The refunds come after the company held talks with the Federal Communications Commission about complaints about the charges, the Times reported. The company has received the complaints for the last three years from customers who said they were charged for data usage or accessing the Internet when their phones weren't in use or when a button preprogrammed to access the Web was accidentally pressed, the newspaper reported.
Top White House economic adviser Lawrence Summers is expected to leave his post after November's mid-term elections, Bloomberg News reported Tuesday.
The elections are expected to reduce Democrats' majorities in Congress if not cost President Obama's party one chamber of the Capitol, which would most likely be the House of Representatives. Summers serves as director of the president's National Economic Council.
Bloomberg reports that officials are considering replacing Summers with a corporate executive to combat against criticism that Mr. Obama is anti-business. The news organization attributed its report to three anonymous sources who said no decisions had been made.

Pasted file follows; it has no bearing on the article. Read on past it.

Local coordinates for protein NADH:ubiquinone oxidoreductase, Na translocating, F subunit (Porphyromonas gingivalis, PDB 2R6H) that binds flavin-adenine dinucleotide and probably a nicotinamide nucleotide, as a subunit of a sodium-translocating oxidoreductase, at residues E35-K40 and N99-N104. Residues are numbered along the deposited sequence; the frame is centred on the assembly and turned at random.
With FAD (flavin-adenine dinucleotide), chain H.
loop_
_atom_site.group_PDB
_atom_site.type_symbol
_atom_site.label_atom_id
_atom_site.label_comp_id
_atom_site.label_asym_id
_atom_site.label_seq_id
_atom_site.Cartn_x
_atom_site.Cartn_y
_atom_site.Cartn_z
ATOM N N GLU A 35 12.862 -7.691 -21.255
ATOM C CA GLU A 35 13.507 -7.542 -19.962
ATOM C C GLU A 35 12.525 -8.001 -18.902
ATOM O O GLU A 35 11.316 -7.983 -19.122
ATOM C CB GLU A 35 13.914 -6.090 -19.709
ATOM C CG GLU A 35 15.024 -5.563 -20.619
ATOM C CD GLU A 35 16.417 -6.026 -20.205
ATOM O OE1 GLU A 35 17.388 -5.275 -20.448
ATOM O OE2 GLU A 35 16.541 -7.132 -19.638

CBS News Chief Political Consultant Marc Ambinder reports that a person close to Summers said his two-year leave from Harvard University is up and that his departure after the elections would be a natural point to do so.
At a town hall meeting in Washington Monday, Mr. Obama was asked whether Summers and Treasury Secretary Timothy Geithner would keep their posts, CBS Radio News Correspondent Mark Knoller reports.
"I have not made any determinations about personnel," Mr. Obama said on the meeting televised on CNBC. "I think Larry Summers and Tim Geithner have done an outstanding job as have my whole economic team."Continue »
On the morning after President Obama told Americans in a primetime address from the Oval Office on Iraq that getting the economy moving again was his "central responsibility as president," The Wall Street Journal ($) reported the administration is considering tax cuts to give the economy a boost.
Unnamed sources tell the newspaper that Mr. Obama's economic team might ask Congress for additional tax cuts for small businesses in addition to the $30 billion of similar cuts awaiting a vote in the Senate.
The Journal reports there's not a clear view of what kinds of small businesses would benefit from the yet-to-be-proposed cuts or how much revenue the government would lose.